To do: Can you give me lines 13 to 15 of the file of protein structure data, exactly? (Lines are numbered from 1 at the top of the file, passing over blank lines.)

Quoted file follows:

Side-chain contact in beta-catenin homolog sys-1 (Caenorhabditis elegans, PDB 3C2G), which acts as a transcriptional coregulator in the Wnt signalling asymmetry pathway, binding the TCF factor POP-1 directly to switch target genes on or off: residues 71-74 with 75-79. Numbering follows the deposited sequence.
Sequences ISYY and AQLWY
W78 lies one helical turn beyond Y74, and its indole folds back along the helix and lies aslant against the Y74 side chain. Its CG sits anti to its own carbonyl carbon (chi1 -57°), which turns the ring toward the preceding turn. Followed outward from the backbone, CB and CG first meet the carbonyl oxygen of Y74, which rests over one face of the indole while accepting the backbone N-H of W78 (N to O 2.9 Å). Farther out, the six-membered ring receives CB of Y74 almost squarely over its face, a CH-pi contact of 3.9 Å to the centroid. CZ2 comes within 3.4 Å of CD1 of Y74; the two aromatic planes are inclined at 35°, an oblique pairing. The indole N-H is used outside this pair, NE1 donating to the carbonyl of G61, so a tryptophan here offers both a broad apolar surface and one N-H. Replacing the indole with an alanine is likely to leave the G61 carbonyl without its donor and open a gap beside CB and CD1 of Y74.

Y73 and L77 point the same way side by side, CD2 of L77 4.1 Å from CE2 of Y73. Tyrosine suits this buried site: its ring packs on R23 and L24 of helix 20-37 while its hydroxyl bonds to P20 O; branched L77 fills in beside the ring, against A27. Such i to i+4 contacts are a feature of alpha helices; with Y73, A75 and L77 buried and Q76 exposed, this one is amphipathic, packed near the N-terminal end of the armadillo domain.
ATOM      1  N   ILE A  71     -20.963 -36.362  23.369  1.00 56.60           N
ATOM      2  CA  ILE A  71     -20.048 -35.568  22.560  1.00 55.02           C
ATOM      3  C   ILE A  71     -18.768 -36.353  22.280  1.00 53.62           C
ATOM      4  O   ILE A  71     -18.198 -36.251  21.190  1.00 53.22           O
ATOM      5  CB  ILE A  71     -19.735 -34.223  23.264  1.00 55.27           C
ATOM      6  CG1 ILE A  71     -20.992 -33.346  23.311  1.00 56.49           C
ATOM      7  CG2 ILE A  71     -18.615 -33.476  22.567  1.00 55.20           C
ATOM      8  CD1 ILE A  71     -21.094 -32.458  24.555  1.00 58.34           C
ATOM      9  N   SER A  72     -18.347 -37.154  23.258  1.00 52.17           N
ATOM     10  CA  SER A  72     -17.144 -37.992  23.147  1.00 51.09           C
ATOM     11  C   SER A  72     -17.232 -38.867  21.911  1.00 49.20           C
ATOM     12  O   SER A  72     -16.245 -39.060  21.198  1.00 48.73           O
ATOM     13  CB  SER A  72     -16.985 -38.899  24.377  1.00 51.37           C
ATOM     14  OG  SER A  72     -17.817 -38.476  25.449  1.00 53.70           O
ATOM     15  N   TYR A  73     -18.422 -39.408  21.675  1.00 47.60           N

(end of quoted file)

ATOM      9  N   SER A  72     -18.347 -37.154  23.258  1.00 52.17           N
ATOM     10  CA  SER A  72     -17.144 -37.992  23.147  1.00 51.09           C
ATOM     11  C   SER A  72     -17.232 -38.867  21.911  1.00 49.20           C